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Old 11-14-2012, 10:36 PM   #1
travix
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Unsuccessful install on legacy hardware


I recently acquired a Dell Dimension XPS T450. The owner was going to throw it away because it was old and she said it had at least one virus. So I've been trying to install any version of Linux (that will take) over top of the existing OS. I've been trying different ones because each time I've tried it, the process gets as far as the screen you see when the OS is loading (essentially just the name of the OS, whether it's Mint, Ubuntu, or Pardus, and a progress bar)and gets stuck.

Has this happened to anyone else?
I'm thinking maybe there is a step I've missed in this whole process.
 
Old 11-14-2012, 11:51 PM   #2
malekmustaq
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Hi,
Have you tried Antix or Knoppix if either runs on it?

T450 @ 500Mhz/100Mhz 256 (or 128) Mb RAM. You can build linux on it this is your guide. If Gnu/Linux run in a diskett why not in T450. Take the challenge.

Quote:
Has this happened to anyone else?
It happened to me over an old 766Mhz/128Mb machine but still I was able to install Absolute Linux V. 12.2!

Good luck.

Last edited by malekmustaq; 11-14-2012 at 11:54 PM.
 
Old 11-15-2012, 02:18 AM   #3
kraileth
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Hi, travix!

May I also recommend Alpine Linux in your case? When I decided to revive an old 800 MHz pc (unfortunately not an Intel or AMD but a VIA one!) I ran into trouble as well. I couldn't get Arch or Gentoo started, Lubuntu didn't even display the language selection...

Thanks to Alpine that pc is now working fine again (except for Xorg; however that is not the distros fault but a problem with the problematic graphics chip).

Compared to the mentioned AntiX it's extremely frugal when it comes to ressource usage. You don't need several GB of disk space - much less is needed for a base install. And it could also be interesting for you since it can run a full-blown desktop (Xfce!) with about 40 (!) MB of RAM - honestly. You could actually work with a real desktop environment on a 64 MB system (if you don't consider firefox and tabbed browing a must! )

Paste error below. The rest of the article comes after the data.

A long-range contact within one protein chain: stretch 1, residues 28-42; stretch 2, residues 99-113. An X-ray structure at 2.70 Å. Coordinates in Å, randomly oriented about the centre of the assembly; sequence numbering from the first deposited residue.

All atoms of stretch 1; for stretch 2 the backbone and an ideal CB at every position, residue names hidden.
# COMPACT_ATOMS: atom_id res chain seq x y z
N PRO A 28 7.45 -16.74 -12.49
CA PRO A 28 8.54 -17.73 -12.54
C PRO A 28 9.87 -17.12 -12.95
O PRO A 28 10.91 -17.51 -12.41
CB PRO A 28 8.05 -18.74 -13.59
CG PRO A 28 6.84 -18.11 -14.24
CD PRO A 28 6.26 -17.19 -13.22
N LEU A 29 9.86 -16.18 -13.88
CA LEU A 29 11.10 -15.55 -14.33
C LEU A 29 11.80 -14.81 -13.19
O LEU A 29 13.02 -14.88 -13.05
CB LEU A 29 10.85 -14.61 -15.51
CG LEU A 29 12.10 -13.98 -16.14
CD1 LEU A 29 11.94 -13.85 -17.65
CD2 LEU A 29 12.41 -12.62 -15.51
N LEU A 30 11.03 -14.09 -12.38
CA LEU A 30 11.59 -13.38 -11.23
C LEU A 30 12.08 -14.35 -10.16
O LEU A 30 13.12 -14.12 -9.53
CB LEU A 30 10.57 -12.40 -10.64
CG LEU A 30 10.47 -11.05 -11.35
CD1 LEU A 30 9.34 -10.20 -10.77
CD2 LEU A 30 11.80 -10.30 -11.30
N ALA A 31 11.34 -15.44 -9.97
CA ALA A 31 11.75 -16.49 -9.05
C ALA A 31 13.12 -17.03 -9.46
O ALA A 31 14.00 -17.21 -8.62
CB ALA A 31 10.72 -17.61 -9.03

In general this OS is meant for embedded systems and such but it can also be used as a desktop system. I especially found package management very pleasant and in general it works fine for me without any unnecessary bloat. Thanks to many scripts it's also nice to work with.

Of course there are a few downsides of it. The biggest one probably the fact that there are not too many packages available. If KDE or any Qt applications is a must for you, you're lost. Also building your own packages (with an excellent building system!) can in certain cases be problematic due to the fact that it's not build against the standard glibc but the tiny µclibc library.

If you can live with that, all should be well. Also if you just want to find anything that might be able to ressurrect your box, this distro could do the trick.

Whatever you choose in the end: Please post once more here what distro you got working. I'm interested in Linux on old pcs in general and would like to hear of your experiment again.

Have fun!
 
Old 11-15-2012, 03:14 AM   #4
cascade9
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Dell Dimension XPS T450....ancient PIII-450. How much RAM have you got?

Ubuntu and Mint require a fair bit of RAM to run in LiveCD mode or even install (512MB IIRC).

I'd probably junk a system that old if you've got a system running win7.
 
Old 11-15-2012, 04:26 AM   #5
Pap
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I had similar issues when I tried to install Debian on a very old computer (Pentium II actually, older than yours). I had issues finding an appropriate kernel for such an oldie. It turned out that Slackware was the only distro I tried which was installed without any problem. Slackware is not exactly the most friendly distribution ever, but it's not that hard anyway. Maybe it is worth a try. And yes, this oldie is still working today with fluxbox as a window manager, and serves well as a downloading machine.

Last edited by Pap; 11-15-2012 at 04:28 AM.
 
Old 11-15-2012, 01:12 PM   #6
DavidMcCann
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You've got a Pentium III, which is fine. The question is how much memory you have. The basic model had 64MB and, although AntiX (and other things) will install on that, the problem is finding software you can run. With 64MB, you couldn't get a web browser that could cope with this site, for instance. But if it has 128MB, then put AntiX on it and it'll be fine.
 
Old 11-15-2012, 01:33 PM   #7
snowpine
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I recommend recycling it unless you are very short of cash and a pentium 3 is your absolute only hardware option. If you are relatively new to Linux, then install on capable modern hardware and have a fast, easy, stable operating system. That's my vote.
 
  


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